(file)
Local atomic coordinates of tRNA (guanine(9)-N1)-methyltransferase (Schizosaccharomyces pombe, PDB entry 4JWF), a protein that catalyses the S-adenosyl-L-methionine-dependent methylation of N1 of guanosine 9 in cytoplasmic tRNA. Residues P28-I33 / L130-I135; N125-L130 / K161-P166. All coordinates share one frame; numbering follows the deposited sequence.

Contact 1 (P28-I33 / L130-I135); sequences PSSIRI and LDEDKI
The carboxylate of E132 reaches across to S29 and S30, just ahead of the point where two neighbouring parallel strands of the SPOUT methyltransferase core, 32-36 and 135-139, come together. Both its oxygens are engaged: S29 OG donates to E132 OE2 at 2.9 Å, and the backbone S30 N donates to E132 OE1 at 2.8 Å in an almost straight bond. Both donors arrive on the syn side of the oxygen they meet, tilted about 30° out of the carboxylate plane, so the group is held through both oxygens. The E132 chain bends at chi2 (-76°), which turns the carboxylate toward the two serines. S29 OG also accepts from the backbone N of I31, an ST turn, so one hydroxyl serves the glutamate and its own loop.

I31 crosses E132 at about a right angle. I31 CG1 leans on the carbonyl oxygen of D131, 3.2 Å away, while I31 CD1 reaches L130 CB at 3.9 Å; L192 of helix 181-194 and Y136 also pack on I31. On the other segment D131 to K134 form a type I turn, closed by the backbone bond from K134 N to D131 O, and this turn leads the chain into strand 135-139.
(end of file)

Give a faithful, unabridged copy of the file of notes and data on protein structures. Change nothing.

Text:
Local atomic coordinates of tRNA (guanine(9)-N1)-methyltransferase (Schizosaccharomyces pombe, PDB entry 4JWF), a protein that catalyses the S-adenosyl-L-methionine-dependent methylation of N1 of guanosine 9 in cytoplasmic tRNA. Residues P28-I33 / L130-I135; N125-L130 / K161-P166. All coordinates share one frame; numbering follows the deposited sequence.

Contact 1 (P28-I33 / L130-I135); sequences PSSIRI and LDEDKI
The carboxylate of E132 reaches across to S29 and S30, just ahead of the point where two neighbouring parallel strands of the SPOUT methyltransferase core, 32-36 and 135-139, come together. Both its oxygens are engaged: S29 OG donates to E132 OE2 at 2.9 Å, and the backbone S30 N donates to E132 OE1 at 2.8 Å in an almost straight bond. Both donors arrive on the syn side of the oxygen they meet, tilted about 30° out of the carboxylate plane, so the group is held through both oxygens. The E132 chain bends at chi2 (-76°), which turns the carboxylate toward the two serines. S29 OG also accepts from the backbone N of I31, an ST turn, so one hydroxyl serves the glutamate and its own loop.

I31 crosses E132 at about a right angle. I31 CG1 leans on the carbonyl oxygen of D131, 3.2 Å away, while I31 CD1 reaches L130 CB at 3.9 Å; L192 of helix 181-194 and Y136 also pack on I31. On the other segment D131 to K134 form a type I turn, closed by the backbone bond from K134 N to D131 O, and this turn leads the chain into strand 135-139.